I agree with Mr. McAlester's criticism of Jewel's work and the obscenity of her book deal. However, I have one question and one suggestion. If Mr. McAlester holds himself to be the poetry and pretentiousness critic-at-large, why is his first name, Keven, spelled with two e's? Is this merely an attempt at irony with a weak result, or is he, indeed, a verse rhymer himself, as in "Keven from Heaven?"

Reviewing one of Jewel's images, Mr. McAlester writes, "...she's got way too many birds..." My suggestion to him is to read an English grammar book and filter the pre-adolescent jargon from his writing. The above phrase should read, "...she has too many birds..."

Keep this in mind: the good-to-crap ratio for poets is probably equal to the good-to-crap ratio for newspaper columnists.

Arthur M. Hingerty
Via e-mail

I am not interested in either smashing or defending the supposed subject of this article (Jewel, if you forgot). I am, however, interested in Keven McAlester's remarkable hatred of poets and poetry. Did we have a bad experience as a child, Kev? This sort of animosity doesn't come naturally.

Next question: Since you're so vehemently opposed to modern poets and poetry, why should we really care what you think about a book of poetry? We know you aren't going to like it. Reading this article was like asking the KKK what they thought about Malcolm X. One doesn't gain any insight from the answer.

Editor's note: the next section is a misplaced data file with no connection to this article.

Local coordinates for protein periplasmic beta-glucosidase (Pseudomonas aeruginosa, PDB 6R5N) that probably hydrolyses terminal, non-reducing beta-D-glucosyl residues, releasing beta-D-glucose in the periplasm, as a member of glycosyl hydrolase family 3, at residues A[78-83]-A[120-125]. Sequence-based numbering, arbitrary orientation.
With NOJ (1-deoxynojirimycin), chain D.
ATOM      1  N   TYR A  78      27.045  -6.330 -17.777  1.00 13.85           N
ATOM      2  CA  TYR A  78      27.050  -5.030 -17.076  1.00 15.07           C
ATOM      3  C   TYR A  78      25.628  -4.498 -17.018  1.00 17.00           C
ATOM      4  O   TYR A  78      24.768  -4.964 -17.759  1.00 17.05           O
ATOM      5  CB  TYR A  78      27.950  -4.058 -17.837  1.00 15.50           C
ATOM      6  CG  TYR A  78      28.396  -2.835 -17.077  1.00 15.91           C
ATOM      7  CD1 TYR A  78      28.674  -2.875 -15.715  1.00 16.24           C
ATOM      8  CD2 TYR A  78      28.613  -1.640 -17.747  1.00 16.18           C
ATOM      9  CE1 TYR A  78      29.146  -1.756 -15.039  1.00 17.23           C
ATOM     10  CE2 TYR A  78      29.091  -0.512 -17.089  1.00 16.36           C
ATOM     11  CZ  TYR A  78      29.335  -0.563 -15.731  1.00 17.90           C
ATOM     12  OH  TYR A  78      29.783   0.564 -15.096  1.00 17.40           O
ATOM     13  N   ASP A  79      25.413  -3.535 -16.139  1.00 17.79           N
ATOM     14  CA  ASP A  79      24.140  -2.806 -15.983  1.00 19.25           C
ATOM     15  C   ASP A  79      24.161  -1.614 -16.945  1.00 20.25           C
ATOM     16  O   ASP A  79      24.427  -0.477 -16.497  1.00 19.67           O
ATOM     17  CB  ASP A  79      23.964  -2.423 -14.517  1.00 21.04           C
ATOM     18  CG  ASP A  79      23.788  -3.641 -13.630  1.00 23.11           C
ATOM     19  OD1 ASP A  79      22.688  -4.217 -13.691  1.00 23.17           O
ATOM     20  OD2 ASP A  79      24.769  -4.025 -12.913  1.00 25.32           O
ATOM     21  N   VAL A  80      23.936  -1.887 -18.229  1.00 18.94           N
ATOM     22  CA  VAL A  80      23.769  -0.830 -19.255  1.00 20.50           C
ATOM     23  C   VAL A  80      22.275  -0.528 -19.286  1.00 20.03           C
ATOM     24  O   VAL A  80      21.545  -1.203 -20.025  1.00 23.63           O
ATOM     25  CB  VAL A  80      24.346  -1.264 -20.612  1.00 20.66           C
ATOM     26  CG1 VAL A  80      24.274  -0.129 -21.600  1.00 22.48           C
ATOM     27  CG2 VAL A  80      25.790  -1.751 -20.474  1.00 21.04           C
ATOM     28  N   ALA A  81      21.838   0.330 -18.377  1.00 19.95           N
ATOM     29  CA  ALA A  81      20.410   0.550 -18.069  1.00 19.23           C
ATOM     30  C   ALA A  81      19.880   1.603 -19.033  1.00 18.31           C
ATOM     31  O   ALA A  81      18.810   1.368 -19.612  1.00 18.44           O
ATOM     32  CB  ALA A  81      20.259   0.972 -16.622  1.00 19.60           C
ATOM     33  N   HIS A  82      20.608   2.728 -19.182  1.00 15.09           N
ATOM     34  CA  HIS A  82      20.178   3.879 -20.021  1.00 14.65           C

So, Kev, please stick to reviewing media that have an outside chance of meeting your approval. And see a therapist about that complex.

Anonymous
Via e-mail

P.S. Forgive my incredible ignorance, but what does "twee" mean?

I couldn't agree more with Keven McAlester's review of Jewel's book of poetry. My only criticism of his article is that he failed to use the words "asinine" and "embarrassing." Jewel is a good singer, and it's a shame that someone doesn't tell her that her poetry is embarrassingly bad. If you're really, really good at something that's both easy and lucrative, it's incredibly stupid to just walk away. Just ask David Caruso. Or Shelley Long. Or David Lee Roth.

Maybe they should just tell her: "Shut up and sing already!"
Bobbi Reilly
Via e-mail

Orbit Room closing
This letter is in reference to Robert Wilonsky's June 18 article on the closing of the Orbit Room ["Out of orbit"]. Unfortunately, Mr. Wilonsky did not take the time to substantiate the facts before stating that "business is down in Deep Ellum." Deep Ellum currently has over 100 restaurants, bars, retailers, and galleries. In fact, in the past six months alone, there have been 10 business openings. Furthermore, a recent article in the Observer reported on the increased police presence in Deep Ellum and quoted the police saying crime is down. Does Mr. Wilonsky not read his own paper?

As is the nature of business, some fare better than others; however, the boom in businesses opening in Deep Ellum, the development of nearly 1,000 residential lofts, and the increased marketing of the area make up the formula for the continued success of Deep Ellum.

Deep Ellum Association
Mark Sonna, Julie Driver, Amy Vercruysse

OK, OK!
The article on Bob Blackwood ["The last roundup," June 11] was really a great one--your only mistake was the name of the cowboy you kept calling Lane Smith! In reality, that cowboy's name is Lane Frost. I do hope you can give credit where it is due. Lane Frost was one of the greatest bull riders of modern times, and given the time, he would have been greater than Donny Gay ever was.